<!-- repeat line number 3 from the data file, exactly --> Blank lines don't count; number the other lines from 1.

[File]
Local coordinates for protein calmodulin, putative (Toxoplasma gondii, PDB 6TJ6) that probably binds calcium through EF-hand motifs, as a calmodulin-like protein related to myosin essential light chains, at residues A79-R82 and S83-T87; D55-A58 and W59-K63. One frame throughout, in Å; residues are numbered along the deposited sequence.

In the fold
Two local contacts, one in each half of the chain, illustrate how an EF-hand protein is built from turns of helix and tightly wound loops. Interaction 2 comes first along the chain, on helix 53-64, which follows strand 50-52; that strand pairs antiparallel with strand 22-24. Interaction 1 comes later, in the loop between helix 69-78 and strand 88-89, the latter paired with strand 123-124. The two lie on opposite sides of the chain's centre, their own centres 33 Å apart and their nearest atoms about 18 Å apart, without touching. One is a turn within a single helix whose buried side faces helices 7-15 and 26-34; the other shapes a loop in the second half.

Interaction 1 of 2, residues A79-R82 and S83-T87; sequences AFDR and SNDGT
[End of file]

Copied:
Two local contacts, one in each half of the chain, illustrate how an EF-hand protein is built from turns of helix and tightly wound loops. Interaction 2 comes first along the chain, on helix 53-64, which follows strand 50-52; that strand pairs antiparallel with strand 22-24. Interaction 1 comes later, in the loop between helix 69-78 and strand 88-89, the latter paired with strand 123-124. The two lie on opposite sides of the chain's centre, their own centres 33 Å apart and their nearest atoms about 18 Å apart, without touching. One is a turn within a single helix whose buried side faces helices 7-15 and 26-34; the other shapes a loop in the second half.